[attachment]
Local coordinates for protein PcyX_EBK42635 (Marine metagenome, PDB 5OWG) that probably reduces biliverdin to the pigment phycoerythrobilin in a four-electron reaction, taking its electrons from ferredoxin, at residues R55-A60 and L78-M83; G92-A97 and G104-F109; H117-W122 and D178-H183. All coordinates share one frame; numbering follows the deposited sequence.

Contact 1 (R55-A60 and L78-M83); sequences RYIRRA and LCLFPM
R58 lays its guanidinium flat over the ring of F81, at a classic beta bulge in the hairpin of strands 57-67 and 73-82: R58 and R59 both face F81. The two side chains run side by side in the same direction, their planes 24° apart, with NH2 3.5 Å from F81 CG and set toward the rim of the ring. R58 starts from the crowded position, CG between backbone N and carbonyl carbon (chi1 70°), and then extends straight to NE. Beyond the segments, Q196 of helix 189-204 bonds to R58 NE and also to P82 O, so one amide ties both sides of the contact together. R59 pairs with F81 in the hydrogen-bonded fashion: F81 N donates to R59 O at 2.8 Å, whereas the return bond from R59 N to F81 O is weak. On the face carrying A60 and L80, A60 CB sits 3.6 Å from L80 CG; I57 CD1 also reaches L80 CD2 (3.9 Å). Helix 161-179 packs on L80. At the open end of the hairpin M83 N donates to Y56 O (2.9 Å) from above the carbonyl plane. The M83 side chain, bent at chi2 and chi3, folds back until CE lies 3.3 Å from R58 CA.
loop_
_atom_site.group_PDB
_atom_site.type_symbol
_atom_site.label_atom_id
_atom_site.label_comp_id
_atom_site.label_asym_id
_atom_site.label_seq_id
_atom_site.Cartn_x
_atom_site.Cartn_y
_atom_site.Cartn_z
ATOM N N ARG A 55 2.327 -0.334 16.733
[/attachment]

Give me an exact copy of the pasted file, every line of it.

Local coordinates for protein PcyX_EBK42635 (Marine metagenome, PDB 5OWG) that probably reduces biliverdin to the pigment phycoerythrobilin in a four-electron reaction, taking its electrons from ferredoxin, at residues R55-A60 and L78-M83; G92-A97 and G104-F109; H117-W122 and D178-H183. All coordinates share one frame; numbering follows the deposited sequence.

Contact 1 (R55-A60 and L78-M83); sequences RYIRRA and LCLFPM
R58 lays its guanidinium flat over the ring of F81, at a classic beta bulge in the hairpin of strands 57-67 and 73-82: R58 and R59 both face F81. The two side chains run side by side in the same direction, their planes 24° apart, with NH2 3.5 Å from F81 CG and set toward the rim of the ring. R58 starts from the crowded position, CG between backbone N and carbonyl carbon (chi1 70°), and then extends straight to NE. Beyond the segments, Q196 of helix 189-204 bonds to R58 NE and also to P82 O, so one amide ties both sides of the contact together. R59 pairs with F81 in the hydrogen-bonded fashion: F81 N donates to R59 O at 2.8 Å, whereas the return bond from R59 N to F81 O is weak. On the face carrying A60 and L80, A60 CB sits 3.6 Å from L80 CG; I57 CD1 also reaches L80 CD2 (3.9 Å). Helix 161-179 packs on L80. At the open end of the hairpin M83 N donates to Y56 O (2.9 Å) from above the carbonyl plane. The M83 side chain, bent at chi2 and chi3, folds back until CE lies 3.3 Å from R58 CA.
loop_
_atom_site.group_PDB
_atom_site.type_symbol
_atom_site.label_atom_id
_atom_site.label_comp_id
_atom_site.label_asym_id
_atom_site.label_seq_id
_atom_site.Cartn_x
_atom_site.Cartn_y
_atom_site.Cartn_z
ATOM N N ARG A 55 2.327 -0.334 16.733